I just exploded a killer shark with a single rifle shot…well, actually, two shots, since I missed the first time.
In gearing up for the migration to SharePoint for my library’s web portal, I began some overdue conversations with our Special Collection and Archives staff about their section of the library site. The result was a massive overhaul of their site architecture, features and design that led to a much more efficient site.
At the time that I began looking at their site, it was the largest section of the entire library portal, with dozens of pages arranged with no particular hierarchy, speaking the language of few visitors and serving up little in terms of actual content. In general, our Special Collections and Archives pages had the same kinds of problems that many other similar sites have (Dowell, 2008; Stevenson, 2008)
Clearly, there had to be a better way.
The work to fix this began about four months ago and was initially scoped by me (incorrectly) as a fairly straight-forward redesign proposal. My first plan was to have the SpCA staff come to my office, discuss options for bringing all their content (mostly PDF finding aids) into a database and wrapping a site around that.
Step 1: Discuss typical users
Step 2: Examine the current architecture
Step 3: Rationalize a new architecture by marrying lessons from steps 1 & 2.
Of course, this turned out to be ridiculously naive. And, in fact, the outcome of those first meetings was a realization that brought me back to that line in Jaws, when Chief Brody mutters in horror: “You’re gonna need a bigger boat.”
I had failed on a few fronts here, all related to time:
- I didn’t really appreciate the time it would take to get the SpCA staff on the same page as me, in terms of understanding the usability issues my solutions aimed to solve.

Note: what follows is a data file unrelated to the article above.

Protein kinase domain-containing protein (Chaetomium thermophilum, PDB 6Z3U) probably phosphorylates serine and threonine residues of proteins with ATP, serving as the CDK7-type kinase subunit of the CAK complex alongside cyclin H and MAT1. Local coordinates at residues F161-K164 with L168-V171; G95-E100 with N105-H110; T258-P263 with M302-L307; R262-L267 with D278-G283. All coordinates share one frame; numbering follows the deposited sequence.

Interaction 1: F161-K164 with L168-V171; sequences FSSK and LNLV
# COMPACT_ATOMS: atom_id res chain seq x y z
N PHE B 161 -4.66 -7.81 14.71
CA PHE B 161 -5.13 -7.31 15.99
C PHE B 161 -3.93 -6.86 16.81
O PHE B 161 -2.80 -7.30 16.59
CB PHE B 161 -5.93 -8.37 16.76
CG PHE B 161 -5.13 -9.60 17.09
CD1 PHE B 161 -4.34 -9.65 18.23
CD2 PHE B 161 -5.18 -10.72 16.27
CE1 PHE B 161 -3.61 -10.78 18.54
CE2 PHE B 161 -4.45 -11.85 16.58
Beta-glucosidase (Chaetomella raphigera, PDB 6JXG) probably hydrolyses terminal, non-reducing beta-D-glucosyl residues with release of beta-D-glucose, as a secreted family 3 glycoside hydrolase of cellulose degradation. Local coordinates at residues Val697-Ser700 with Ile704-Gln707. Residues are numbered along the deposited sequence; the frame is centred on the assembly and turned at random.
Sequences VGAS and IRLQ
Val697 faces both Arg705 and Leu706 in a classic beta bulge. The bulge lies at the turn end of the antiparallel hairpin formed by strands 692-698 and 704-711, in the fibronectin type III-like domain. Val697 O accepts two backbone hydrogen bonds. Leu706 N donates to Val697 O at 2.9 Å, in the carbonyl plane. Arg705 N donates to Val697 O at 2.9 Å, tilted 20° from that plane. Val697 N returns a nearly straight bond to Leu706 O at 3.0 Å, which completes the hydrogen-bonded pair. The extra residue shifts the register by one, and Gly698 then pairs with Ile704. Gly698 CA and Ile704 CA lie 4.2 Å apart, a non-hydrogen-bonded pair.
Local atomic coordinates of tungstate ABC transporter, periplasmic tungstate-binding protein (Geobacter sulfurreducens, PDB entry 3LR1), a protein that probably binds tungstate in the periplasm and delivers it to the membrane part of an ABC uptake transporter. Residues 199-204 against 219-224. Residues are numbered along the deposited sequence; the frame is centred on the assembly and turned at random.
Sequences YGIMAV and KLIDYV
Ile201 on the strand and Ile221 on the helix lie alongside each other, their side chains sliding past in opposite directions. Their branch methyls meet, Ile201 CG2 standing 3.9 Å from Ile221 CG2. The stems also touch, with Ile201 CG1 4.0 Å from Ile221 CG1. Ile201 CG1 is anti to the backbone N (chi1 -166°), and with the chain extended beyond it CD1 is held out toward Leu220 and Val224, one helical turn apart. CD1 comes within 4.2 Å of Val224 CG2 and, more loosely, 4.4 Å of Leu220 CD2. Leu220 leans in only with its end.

- I hadn’t provided enough time to do my homework in terms of analyzing the content on the site at the level required to truly improve the site.
- Most importantly, I let timelines from other projects get in the way of doing what was necessary to get the job done right.
And so, after my first redesign proposal went down in flames, I stepped back and started building that bigger boat. Step One would be to return to the information architecture methodology script straight out of the “Polar Bear Book” (Information Architecture by Morville and Rosenfeld).
My new methodology to make the special collections waters safe for swimmers was to:
1. Conduct a very informal heuristic evaluation and link problems to usability issues
2. Discuss these issues with staff
3. Conduct 1-on-1 interviews with staff about the site history and its future
4. Sit down with everyone and design user personas
5. Conduct an in-depth content analysis
6. Synthesize the findings and build a proposal from that
Suddenly, the shark was manageable. My meetings with staff began to be far more productive, largely because they learned more about the issues involved and also because I had gained a much deeper knowledge of them, their users and their site.
By the time it came to the second proposal, everyone was pretty much on the same page. And, in fact, the second iteration was light-years better than the first. Some of the changes we implemented include:
- Major consolidation of the site pages and simplification of the architecture
- Use of images and exemplars to guide users
- Use of FAQs (within LibGuides) to help novice users understand how Special Collections works.
- Greater use of appropriate language to suit the majority of users, while also allowing for different kinds of users
- Linkages to contact info, a database-driven finding aid collection and image search (currently on hold pending improvements in the image collection).
Put another way, I made success out of the initial failure. And, this has already helped with the larger project now at hand: moving the entire site to SharePoint, which is due to happen in the next few months. Yes, yes, I know I’ve been promising an update on that…